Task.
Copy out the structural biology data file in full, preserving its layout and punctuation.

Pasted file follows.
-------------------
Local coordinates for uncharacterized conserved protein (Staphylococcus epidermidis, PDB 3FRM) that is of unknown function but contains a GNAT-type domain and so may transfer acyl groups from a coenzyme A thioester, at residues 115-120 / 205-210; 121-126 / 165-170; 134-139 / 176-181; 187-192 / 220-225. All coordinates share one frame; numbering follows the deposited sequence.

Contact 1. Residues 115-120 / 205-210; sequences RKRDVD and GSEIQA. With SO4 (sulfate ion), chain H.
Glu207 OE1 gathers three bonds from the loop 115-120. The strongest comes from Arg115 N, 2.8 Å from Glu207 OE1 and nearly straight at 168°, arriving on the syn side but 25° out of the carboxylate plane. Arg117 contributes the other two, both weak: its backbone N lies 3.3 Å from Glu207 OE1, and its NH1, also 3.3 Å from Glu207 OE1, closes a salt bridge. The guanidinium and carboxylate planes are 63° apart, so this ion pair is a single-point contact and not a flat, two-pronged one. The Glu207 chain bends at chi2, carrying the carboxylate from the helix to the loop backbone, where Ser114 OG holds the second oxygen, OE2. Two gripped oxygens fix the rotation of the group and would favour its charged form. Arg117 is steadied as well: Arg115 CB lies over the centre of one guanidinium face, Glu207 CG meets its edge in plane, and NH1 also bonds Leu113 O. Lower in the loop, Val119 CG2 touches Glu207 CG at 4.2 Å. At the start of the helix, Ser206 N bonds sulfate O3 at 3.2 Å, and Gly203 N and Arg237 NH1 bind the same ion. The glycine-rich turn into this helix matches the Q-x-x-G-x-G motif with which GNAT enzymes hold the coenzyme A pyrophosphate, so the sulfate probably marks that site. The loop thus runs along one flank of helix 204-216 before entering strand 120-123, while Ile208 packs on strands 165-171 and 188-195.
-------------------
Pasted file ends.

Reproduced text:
Local coordinates for uncharacterized conserved protein (Staphylococcus epidermidis, PDB 3FRM) that is of unknown function but contains a GNAT-type domain and so may transfer acyl groups from a coenzyme A thioester, at residues 115-120 / 205-210; 121-126 / 165-170; 134-139 / 176-181; 187-192 / 220-225. All coordinates share one frame; numbering follows the deposited sequence.

Contact 1. Residues 115-120 / 205-210; sequences RKRDVD and GSEIQA. With SO4 (sulfate ion), chain H.
Glu207 OE1 gathers three bonds from the loop 115-120. The strongest comes from Arg115 N, 2.8 Å from Glu207 OE1 and nearly straight at 168°, arriving on the syn side but 25° out of the carboxylate plane. Arg117 contributes the other two, both weak: its backbone N lies 3.3 Å from Glu207 OE1, and its NH1, also 3.3 Å from Glu207 OE1, closes a salt bridge. The guanidinium and carboxylate planes are 63° apart, so this ion pair is a single-point contact and not a flat, two-pronged one. The Glu207 chain bends at chi2, carrying the carboxylate from the helix to the loop backbone, where Ser114 OG holds the second oxygen, OE2. Two gripped oxygens fix the rotation of the group and would favour its charged form. Arg117 is steadied as well: Arg115 CB lies over the centre of one guanidinium face, Glu207 CG meets its edge in plane, and NH1 also bonds Leu113 O. Lower in the loop, Val119 CG2 touches Glu207 CG at 4.2 Å. At the start of the helix, Ser206 N bonds sulfate O3 at 3.2 Å, and Gly203 N and Arg237 NH1 bind the same ion. The glycine-rich turn into this helix matches the Q-x-x-G-x-G motif with which GNAT enzymes hold the coenzyme A pyrophosphate, so the sulfate probably marks that site. The loop thus runs along one flank of helix 204-216 before entering strand 120-123, while Ile208 packs on strands 165-171 and 188-195.